AUSTIN - The FBI is preparing to acknowledge in a formal statement that its agents fired pyrotechnic tear gas grenades on the last day of the Branch Davidian siege, senior federal law enforcement officials said Tuesday.
The statement would represent a reversal from the federal government's adamant, long-held position that the FBI used no device capable of sparking a fire on the day the Branch Davidian compound burned near Waco.
Earlier this week, former senior FBI official Danny Coulson told The Dallas Morning News that pyrotechnic grenades had been used on April 19, 1993, the day that the compound burned with David Koresh and more than 80 followers inside.
Mr. Coulson's statement was the first time that a former or current federal law enforcement official publicly acknowledged the use of pyrotechnic devices on April 19. The government has long fended off accusations that FBI agents touched off the fire on that day, but Mr. Coulson said the pyrotechnic grenades were not responsible.
Earlier Tuesday, Texas Department of Public Safety Commission Chairman James B. Francis said the Texas Rangers have "overwhelming evidence" supporting Mr. Coulson's statement about the use of pyrotechnic devices.
"There are written reports by Rangers, there is photographic evidence, there is physical evidence, all three of which are problematic," said Mr. Francis.
Later, officials with the U.S. Justice Department began backing away from their long-held assertion that the FBI used no pyrotechnic devices when it launched a tear gas assault to end the 51-day standoff with the Branch Davidians.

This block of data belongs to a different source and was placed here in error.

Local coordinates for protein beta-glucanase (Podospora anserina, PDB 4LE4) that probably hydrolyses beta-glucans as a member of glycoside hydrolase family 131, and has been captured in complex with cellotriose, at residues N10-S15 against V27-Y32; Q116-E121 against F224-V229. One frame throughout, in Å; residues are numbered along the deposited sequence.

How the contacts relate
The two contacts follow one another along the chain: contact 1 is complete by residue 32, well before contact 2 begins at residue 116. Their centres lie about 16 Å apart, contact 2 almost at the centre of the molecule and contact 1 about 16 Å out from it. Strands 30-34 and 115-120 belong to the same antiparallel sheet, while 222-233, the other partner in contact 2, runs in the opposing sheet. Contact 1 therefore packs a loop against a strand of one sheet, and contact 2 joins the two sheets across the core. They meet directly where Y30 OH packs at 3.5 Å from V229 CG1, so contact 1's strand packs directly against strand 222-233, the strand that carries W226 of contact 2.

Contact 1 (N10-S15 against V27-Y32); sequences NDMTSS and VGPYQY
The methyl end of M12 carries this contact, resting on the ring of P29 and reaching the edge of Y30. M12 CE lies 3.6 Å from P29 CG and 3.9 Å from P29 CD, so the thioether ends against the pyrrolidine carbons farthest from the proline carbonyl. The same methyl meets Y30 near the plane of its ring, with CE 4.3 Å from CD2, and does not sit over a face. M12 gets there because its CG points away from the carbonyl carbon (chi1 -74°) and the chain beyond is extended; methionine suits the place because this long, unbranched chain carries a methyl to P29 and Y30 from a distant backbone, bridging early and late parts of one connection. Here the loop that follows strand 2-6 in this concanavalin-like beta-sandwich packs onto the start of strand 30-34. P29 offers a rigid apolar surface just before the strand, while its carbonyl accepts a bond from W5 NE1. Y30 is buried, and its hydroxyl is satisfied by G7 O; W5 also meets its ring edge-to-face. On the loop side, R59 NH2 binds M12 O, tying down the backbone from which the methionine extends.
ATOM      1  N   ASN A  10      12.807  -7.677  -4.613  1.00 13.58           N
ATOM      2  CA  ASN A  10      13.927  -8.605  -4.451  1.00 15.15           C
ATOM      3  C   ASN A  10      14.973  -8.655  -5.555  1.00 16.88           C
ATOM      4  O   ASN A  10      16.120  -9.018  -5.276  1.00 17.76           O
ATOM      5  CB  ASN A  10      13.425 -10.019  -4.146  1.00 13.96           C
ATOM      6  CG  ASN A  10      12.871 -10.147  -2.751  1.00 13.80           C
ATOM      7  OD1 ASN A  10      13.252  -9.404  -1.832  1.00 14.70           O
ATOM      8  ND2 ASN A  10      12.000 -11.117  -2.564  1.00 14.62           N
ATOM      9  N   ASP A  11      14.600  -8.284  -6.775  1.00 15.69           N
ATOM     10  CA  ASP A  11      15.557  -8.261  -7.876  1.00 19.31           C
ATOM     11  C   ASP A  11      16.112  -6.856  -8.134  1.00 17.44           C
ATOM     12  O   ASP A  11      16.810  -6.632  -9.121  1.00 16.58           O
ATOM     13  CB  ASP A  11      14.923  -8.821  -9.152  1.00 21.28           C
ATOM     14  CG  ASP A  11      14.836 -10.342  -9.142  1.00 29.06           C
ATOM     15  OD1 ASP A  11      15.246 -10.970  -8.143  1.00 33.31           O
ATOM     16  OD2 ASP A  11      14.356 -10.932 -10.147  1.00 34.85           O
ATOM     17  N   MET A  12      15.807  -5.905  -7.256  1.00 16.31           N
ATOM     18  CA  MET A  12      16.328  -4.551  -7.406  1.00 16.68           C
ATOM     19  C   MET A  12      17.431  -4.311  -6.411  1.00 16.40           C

"We've seen the reports, and we're trying to get to the bottom of them," said Justice Department spokesman Myron Marlin, declining to comment further.
Senior federal law enforcement officials in Washington said Tuesday night that the FBI was drafting a statement that would confirm that two pyrotechnic devices were used. A spokesperson at FBI headquarters initially told reporters that a statement would be released Tuesday afternoon but later said it had been postponed until Wednesday.
Mr. Coulson, a former assistant deputy director of the FBI and founding commander of the hostage rescue team, told The News this week that he recently learned that two M-651 CS tear gas grenades were fired hours before the compound burned.
Rangers' inquiry The issue is a major focus of an ongoing inquiry by the Texas Rangers. It is also a key allegation in a federal wrongful death lawsuit in which surviving Branch Davidians and families of the dead have alleged that government wrongdoing and negligence caused the tragedy.
The issue also was a factor in a decision by the state DPS to persuade a federal judge in Waco to take control of all the evidence in the case. U.S. District Judge Walter Smith issued a sweeping order on Aug. 8 requiring federal authorities to turn over all physical evidence, documents, recordings and photographs connected to the Branch Davidian tragedy.
A law enforcement official familiar with the Rangers inquiry said Tuesday that the agency has positively identified a shell casing recovered from near the compound as part of an M-651 CS canister, a 40 mm U.S. military device that releases tear gas with a burning explosive capable of sparking fires.
The official, who spoke on condition of anonymity, said the Rangers also have strong evidence that it was used by the FBI on April 19. The official said the shell casing's markings and distinctive shape are unique to the M-651.